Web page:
Developing Therapies to Fight Cancer and Autoimmune Diseases
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We recently spoke to Alexis Peyroles, CEO at OSE Immunotherapeutics to hear more about the findings of their recent study, published in Nature Communications, describing, for the first time ever, the in vivo mechanism of action of interleukin 7 receptor alpha (IL-7Rα) monoclonal antibodies, suggesting therapeutic efficacy in controlling chronic inflammation.
Alexis discusses the role of interleukin-7 (IL-7) in chronic autoimmune and inflammatory diseases, the company’s research & development activities in both immuno-oncology and autoimmune disease areas, and the therapeutic development of OSE-127, an anti-IL-7 receptor monoclonal antibody.
Laura Lansdowne (LL): Could you tell us more about OSE Immunotherapeutics, the company history, mission and goals?
Alexis Peyroles (AP): OSE Immunotherapeutics was founded in 2012 by Dr Dominique Costantini, who acquired rights to the Tedopi technology from Takeda for its development as an immuno-oncology therapy. Three years later, OSE went public with an IPO on EuroNext that raised over €20 million. Over the past three years we have been busy building out our developmental pipeline of clinical assets, which includes developing and initiating a number of academic and industry partnerships to bring field and drug development expertise, expand our research capabilities and also help cover R&D costs associated with clinical development.
Our mission has always been to leverage world-class clinical immunology expertise and a validated R&D platform to deliver first-in-class targets addressing unmet needs in immuno-oncology and autoimmune diseases. We have a strong connection to top academic research centers around the world and have leveraged our unique experience in clinical immunology and transplant surgery to develop first-in-class therapeutic targets. Our developmental pipeline has repeatedly been validated through premier international, academic and industrial partnerships that cover R&D and increase shareholder value.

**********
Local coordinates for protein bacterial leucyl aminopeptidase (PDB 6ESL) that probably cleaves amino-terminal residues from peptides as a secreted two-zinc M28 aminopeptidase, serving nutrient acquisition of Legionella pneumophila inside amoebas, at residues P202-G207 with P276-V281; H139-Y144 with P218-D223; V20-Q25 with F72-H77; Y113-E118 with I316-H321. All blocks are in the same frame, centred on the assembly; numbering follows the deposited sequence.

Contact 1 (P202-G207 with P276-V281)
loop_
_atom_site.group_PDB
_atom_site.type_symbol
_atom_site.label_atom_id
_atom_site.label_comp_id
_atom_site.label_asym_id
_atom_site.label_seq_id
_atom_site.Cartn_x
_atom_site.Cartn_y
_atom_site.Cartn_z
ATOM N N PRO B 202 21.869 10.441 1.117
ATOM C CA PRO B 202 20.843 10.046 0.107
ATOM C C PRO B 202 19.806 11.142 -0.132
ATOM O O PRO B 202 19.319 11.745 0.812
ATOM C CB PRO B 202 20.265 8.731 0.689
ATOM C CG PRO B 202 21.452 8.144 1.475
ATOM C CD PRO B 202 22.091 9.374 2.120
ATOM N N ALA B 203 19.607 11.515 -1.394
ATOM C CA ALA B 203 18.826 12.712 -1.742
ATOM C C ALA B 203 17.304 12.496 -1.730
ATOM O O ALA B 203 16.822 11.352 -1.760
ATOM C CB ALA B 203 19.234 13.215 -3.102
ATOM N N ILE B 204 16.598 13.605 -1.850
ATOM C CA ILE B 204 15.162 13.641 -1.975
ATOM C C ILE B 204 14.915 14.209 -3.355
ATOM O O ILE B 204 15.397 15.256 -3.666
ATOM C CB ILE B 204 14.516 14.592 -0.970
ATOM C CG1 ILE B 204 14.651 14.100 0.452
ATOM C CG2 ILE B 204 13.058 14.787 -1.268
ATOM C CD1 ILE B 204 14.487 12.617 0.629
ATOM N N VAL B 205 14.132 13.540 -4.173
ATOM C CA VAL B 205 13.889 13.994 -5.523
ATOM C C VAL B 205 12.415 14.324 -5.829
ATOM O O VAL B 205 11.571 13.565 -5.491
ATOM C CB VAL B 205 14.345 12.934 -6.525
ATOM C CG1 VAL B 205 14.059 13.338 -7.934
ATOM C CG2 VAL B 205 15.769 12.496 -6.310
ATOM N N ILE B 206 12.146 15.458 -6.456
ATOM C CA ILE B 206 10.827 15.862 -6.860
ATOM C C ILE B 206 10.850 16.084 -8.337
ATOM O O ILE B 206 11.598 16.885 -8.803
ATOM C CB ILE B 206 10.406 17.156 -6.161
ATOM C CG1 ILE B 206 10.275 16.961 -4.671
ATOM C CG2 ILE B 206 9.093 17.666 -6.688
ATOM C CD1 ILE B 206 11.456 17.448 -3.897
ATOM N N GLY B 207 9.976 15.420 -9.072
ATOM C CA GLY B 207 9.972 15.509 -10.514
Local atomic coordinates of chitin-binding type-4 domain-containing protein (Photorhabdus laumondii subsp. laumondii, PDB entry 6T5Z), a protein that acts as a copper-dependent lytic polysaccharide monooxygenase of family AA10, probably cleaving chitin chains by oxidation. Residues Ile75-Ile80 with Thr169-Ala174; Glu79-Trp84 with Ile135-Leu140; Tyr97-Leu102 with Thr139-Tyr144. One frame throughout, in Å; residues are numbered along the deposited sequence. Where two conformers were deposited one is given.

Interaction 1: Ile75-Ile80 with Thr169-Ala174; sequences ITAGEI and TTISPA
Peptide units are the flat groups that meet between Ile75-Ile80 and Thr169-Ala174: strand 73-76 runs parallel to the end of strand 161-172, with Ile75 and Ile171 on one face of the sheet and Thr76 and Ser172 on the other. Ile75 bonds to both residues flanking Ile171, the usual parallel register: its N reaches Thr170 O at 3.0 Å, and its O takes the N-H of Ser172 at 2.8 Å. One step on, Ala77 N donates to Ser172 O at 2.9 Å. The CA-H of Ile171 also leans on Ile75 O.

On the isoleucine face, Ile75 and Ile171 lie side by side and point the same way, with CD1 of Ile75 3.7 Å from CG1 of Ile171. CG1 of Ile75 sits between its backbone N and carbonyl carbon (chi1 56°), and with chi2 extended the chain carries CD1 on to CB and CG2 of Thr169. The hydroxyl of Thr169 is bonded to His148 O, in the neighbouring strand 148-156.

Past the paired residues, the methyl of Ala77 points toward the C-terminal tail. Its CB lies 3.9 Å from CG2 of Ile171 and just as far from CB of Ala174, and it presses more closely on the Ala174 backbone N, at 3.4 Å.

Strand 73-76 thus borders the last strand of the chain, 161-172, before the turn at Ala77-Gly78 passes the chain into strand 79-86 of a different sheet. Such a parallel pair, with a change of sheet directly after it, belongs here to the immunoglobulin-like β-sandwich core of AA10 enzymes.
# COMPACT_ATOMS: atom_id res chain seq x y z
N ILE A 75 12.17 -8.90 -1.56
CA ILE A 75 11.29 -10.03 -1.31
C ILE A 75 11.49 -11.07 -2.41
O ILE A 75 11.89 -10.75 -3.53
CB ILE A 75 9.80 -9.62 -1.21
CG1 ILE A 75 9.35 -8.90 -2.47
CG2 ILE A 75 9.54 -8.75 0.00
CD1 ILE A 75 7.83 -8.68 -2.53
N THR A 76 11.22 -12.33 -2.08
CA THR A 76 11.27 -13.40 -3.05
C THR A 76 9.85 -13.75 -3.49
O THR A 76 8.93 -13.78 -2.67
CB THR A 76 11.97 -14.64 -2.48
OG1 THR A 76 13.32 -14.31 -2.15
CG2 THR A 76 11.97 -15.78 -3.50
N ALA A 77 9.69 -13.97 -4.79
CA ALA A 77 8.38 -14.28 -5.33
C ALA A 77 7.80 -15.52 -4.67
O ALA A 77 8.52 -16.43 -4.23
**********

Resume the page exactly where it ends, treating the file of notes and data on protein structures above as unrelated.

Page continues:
LL: Could you touch on the company’s research & development activities in both immuno-oncology and autoimmune disease areas?
AP: We currently have several clinical-stage developmental programs in the fields of immuno-oncology (IO) and autoimmune diseases (AD). In IO, our lead product, Tedopi®, is a proprietary combination of neo-epitopes aimed at stimulating T-lymphocytes intended to restore immune surveillance of cancer. Tedopi is currently in a Phase 3 clinical trial in advanced non-small-cell lung carcinoma (NSCLC) post checkpoint inhibitor (CKI) failure, with data expected in 2019. We also recently announced a Phase 2 trial of Tedopi paired with a checkpoint inhibitor in pancreatic cancer. This trial will be executed with our research partners at GERCOR, a cooperative group of digestive oncology experts with international recognition based on France.
In addition, we are developing OSE-172, a first-in-class myeloid checkpoint inhibitor transforming suppressive cells into effector cells within the tumor microenvironment. OSE-172 targets CD47 through blocking SIRpa, a completely differentiated approach with potential benefits as compared to all other therapies in the CD47 space. We are developing OSE-172 with our partner Boehringer Ingelheim and are planning to enter clinical Phase 1 testing before year's end.
We are also developing OSE-703, a cytotoxic targeted mAb against the interleukin-7 receptor (IL-7R). OSE-703 is currently being developed in partnership with the Memorial Sloan Kettering Cancer Center (MSKCC) by a research team lead by Dr Prasad S. Adusumilli, M.D., a thoracic surgeon with expertise in tumor immunology and CAR-T-cell immunotherapy. We hope to enter the clinic in the near future to study the efficacy of OSE-703 in various solid tumors.
In AD we are developing OSE-127 a selective antagonist of the IL-7R with a recently published mechanism of action that suggests it has significant potential for therapeutic efficacy in controlling chronic inflammation. We are currently developing OSE-127 in partnership with Servier with a Phase 1 clinical trial expected to start this year.